The other half-story in the interview lies in Shikwati's explanations of how aid benefits corrupt politicians. Again, he's right about that effect. But the larger implication — that Africa would become more successful if foreign aid were ended — is wrong.
Aid is a scapegoat. It's not true that aid is keeping Africa poor. It's a mistake to think of it in that way in the first place. Poverty is the natural and default condition of humankind; it's wealth, not poverty, that needs to be explained! It is more accurate to say that Africa is "not growing rich" than to say it is "being kept poor."
In a word, wealth is created by capitalism. To become wealthy Africa needs secure property rights, enforcement of contracts, stable currencies, freedom to compete, freedom to profit from success… the whole panoply of policies that describe a capitalist society. Instead, it has leaders like Robert Mugabe who pursue the opposite of all the above, to predictable effect.
Cutting off aid will not by itself get rid of Mugabe or foment political improvement. Aid is not holding Africa back. Rejection of capitalism is.
A capitalist Africa with foreign aid would be richer than a capitalist Africa without foreign aid. An anticapitalist Africa is doomed to be impoverished no matter the level of foreign aid.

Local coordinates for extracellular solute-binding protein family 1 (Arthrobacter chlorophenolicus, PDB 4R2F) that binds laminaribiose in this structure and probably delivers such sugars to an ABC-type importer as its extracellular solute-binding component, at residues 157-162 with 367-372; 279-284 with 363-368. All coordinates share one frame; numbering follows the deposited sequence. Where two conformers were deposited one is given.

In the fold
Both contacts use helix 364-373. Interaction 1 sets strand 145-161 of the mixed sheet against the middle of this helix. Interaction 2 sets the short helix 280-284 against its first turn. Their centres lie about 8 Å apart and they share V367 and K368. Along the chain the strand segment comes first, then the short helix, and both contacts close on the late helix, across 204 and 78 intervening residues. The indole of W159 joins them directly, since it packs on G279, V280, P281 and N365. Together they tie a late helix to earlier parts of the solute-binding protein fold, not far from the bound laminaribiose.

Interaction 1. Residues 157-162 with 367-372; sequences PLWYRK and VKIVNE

The institutional improvements needed to make Africa more successful are largely orthogonal to the issue of aid. Cutting off aid could weaken some of the corrupt politicians who are part of the problem, but as experience with Cuba has shown, isolating a bad leader doesn't necessarily get rid of him or improve his policies.
I've lived in my home for almost six years now, and in all that time I've done almost no decorating. The place feels empty and almost uninhabited — all the walls are still white, and I have lots of unused space.
This is about to change. I've hired an interior decorator to make the place more comfortable. I had my initial consultation on Sunday and surprised myself by finding a lot of things that I specifically did and didn't like among the examples. I didn't expect to have so many opinions about a subject that I know so little about — the examples were very helpful!
We're starting with the living room. I don't have guests over very often, but might be able to change that once I have a space I'd be proud (instead of embarrassed) to invite people into.
I have very few utilitarian requirements for that space. It has a large West-facing window so I need to be able to draw curtains to block the sun. The room is otherwise poorly-lit and needs proper lighting. It also needs to hold an modern entertainment center — I'm finally going to update my circa 2000 equipment and join the hallowed ranks of HDTV owners. Beyond these requirements, everything will be up to aesthetics. (I'm not attached to any of the existing furniture.)